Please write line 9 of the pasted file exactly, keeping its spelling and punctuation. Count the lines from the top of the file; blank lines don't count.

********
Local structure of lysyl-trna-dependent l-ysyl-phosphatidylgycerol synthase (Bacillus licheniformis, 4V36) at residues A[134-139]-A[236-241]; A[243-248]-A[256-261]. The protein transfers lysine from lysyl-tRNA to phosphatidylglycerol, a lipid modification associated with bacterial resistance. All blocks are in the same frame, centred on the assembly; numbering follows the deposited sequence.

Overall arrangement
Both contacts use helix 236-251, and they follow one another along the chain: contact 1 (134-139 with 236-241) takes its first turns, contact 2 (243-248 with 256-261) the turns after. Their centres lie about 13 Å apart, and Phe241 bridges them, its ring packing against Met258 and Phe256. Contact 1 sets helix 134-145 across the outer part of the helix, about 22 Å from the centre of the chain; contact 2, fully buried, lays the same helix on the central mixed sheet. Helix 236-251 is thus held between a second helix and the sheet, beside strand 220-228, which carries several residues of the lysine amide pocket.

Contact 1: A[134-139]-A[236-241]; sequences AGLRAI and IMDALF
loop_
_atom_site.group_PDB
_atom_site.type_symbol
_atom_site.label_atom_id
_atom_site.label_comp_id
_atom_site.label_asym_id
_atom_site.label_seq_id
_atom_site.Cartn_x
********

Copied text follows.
_atom_site.label_comp_id